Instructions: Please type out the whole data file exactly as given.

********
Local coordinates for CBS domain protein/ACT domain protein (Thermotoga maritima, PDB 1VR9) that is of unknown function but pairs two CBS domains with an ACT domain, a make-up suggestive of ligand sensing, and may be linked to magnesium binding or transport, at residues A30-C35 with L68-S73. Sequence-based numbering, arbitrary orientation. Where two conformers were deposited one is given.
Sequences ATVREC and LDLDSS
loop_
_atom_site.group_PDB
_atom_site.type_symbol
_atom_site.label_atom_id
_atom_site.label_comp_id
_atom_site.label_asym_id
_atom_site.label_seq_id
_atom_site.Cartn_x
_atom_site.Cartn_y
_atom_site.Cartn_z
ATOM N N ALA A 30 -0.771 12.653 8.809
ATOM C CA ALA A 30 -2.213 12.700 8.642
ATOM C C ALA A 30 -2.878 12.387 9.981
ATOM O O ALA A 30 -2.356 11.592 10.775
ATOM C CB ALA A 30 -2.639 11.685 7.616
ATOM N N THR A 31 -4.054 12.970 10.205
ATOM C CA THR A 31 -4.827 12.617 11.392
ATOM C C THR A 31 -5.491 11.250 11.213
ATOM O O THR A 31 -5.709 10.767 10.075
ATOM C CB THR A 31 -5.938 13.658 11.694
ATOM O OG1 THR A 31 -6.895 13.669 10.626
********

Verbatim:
Local coordinates for CBS domain protein/ACT domain protein (Thermotoga maritima, PDB 1VR9) that is of unknown function but pairs two CBS domains with an ACT domain, a make-up suggestive of ligand sensing, and may be linked to magnesium binding or transport, at residues A30-C35 with L68-S73. Sequence-based numbering, arbitrary orientation. Where two conformers were deposited one is given.
Sequences ATVREC and LDLDSS
loop_
_atom_site.group_PDB
_atom_site.type_symbol
_atom_site.label_atom_id
_atom_site.label_comp_id
_atom_site.label_asym_id
_atom_site.label_seq_id
_atom_site.Cartn_x
_atom_site.Cartn_y
_atom_site.Cartn_z
ATOM N N ALA A 30 -0.771 12.653 8.809
ATOM C CA ALA A 30 -2.213 12.700 8.642
ATOM C C ALA A 30 -2.878 12.387 9.981
ATOM O O ALA A 30 -2.356 11.592 10.775
ATOM C CB ALA A 30 -2.639 11.685 7.616
ATOM N N THR A 31 -4.054 12.970 10.205
ATOM C CA THR A 31 -4.827 12.617 11.392
ATOM C C THR A 31 -5.491 11.250 11.213
ATOM O O THR A 31 -5.709 10.767 10.075
ATOM C CB THR A 31 -5.938 13.658 11.694
ATOM O OG1 THR A 31 -6.895 13.669 10.626